SmithKline Beecham and other bioscience companies have been vocal in their concerns about the declining research infrastructure in UK universities. The historical under-investment has compromised excellence in the science base, making it harder to collaborate with institutions or recruit high-quality science staff.
The increased investment announced in the comprehensive spending review and the details of the research council allocations for life sciences and genomics are helpful, but in order to build on this, several other issues must be addressed.
The creation of the Joint Infrastructure Fund to encourage outstanding science is a significant advance, but it does not resolve the underfunding for basic equipment stock for research and teaching. Consequently, graduates will continue to lack adequate training in fundamental techniques.
Not all of the training issues require additional funds. For example, while there is a very good case to be made for extending the time between student entry into university and output as a trained life sciences PhD (from a minimum of six to seven years) and for further increasing the PhD stipend, the cost could be offset by reducing the number of PhD students.
But excellence in bioscience research alone will not suffice. The promise of Genome Valley needs clinical research and medical practice to assimilate these advances. Clinical research is in decline and the National Health Service has yet to posit a coherent strategy for managing the impact of genetics on healthcare. The conflicts created by the different missions of the medical schools and trusts must be resolved. Career tracks for clinical research must be protected and rewarded. The comprehensive informatics capability needed by a modern health system must be put in place. Large databases are fundamental to efficient use of resources and collation of data for evidence-based care. They also provide the key resource for genetic epidemiology and targeted patient care.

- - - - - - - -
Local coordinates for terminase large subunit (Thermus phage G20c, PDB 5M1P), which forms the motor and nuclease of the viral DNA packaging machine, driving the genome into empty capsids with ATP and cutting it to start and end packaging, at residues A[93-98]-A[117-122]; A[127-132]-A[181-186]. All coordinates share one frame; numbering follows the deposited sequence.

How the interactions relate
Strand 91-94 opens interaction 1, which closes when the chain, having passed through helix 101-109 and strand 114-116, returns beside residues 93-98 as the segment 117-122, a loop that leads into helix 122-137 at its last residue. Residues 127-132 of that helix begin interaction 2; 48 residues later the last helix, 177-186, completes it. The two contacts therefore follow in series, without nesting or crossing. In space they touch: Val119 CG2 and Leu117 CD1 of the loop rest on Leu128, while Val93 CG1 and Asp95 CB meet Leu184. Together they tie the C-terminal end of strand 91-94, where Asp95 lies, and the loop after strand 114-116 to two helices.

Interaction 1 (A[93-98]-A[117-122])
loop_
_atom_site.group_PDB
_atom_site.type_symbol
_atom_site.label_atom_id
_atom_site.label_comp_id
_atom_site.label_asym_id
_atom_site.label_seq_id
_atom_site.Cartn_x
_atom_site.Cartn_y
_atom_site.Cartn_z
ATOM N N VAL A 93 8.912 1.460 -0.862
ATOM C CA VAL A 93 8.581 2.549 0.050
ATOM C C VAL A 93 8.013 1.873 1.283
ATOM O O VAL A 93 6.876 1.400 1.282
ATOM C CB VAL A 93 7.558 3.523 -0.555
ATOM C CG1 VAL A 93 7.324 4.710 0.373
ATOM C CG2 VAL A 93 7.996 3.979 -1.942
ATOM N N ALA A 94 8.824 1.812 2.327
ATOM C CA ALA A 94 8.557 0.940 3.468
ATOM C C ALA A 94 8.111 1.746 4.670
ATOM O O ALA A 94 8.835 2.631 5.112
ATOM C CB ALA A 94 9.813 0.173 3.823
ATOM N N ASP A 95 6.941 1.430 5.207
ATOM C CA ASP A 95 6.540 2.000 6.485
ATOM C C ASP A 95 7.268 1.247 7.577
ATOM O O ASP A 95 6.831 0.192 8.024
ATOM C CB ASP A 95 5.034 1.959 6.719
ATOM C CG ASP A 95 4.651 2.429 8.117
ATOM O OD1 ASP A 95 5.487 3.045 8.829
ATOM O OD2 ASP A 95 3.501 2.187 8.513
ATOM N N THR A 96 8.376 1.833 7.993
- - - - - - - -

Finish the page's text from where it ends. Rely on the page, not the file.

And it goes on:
Industry and academia must also convince government of the case for a sustained commitment to increased funding for the science base. How can we demonstrate successful output from the new funding? Are public expectations the same as those in academia and industry? Public attitudes are very important in defining the environment for Genome Valley.
We are in the midst of various UK and pan-European initiatives to understand and review public opinion on biotechnology. What is also needed is for industry and academia to redouble their efforts to share perspectives and work together, to catalyse informed and transparent debate in the community at large, while avoiding domination of public consultation by well-organised, single-issue activist groups that are opposed to technology.
Genome Valley is an important strategic initiative, and the government is expected to announce the results of its early deliberations on the idea shortly. It is essential not to succumb to hyperbole and soundbite. But the UK can occupy a significant place in global biosciences R&D if the new commitment to science-base funding is accompanied by willingness to make additional hard choices in funding priorities, to demand integration across government departments, to stand firm in the face of unsubstantiated claims of risk and scaremongering by anti-technology lobbies, and above all, to recognise that the dramatic pace of change renders many traditional approaches to technology transfer and policy review obsolete.
George Poste is chief science and technology officer, and Robin Fears is director of science policy, SmithKline Beecham.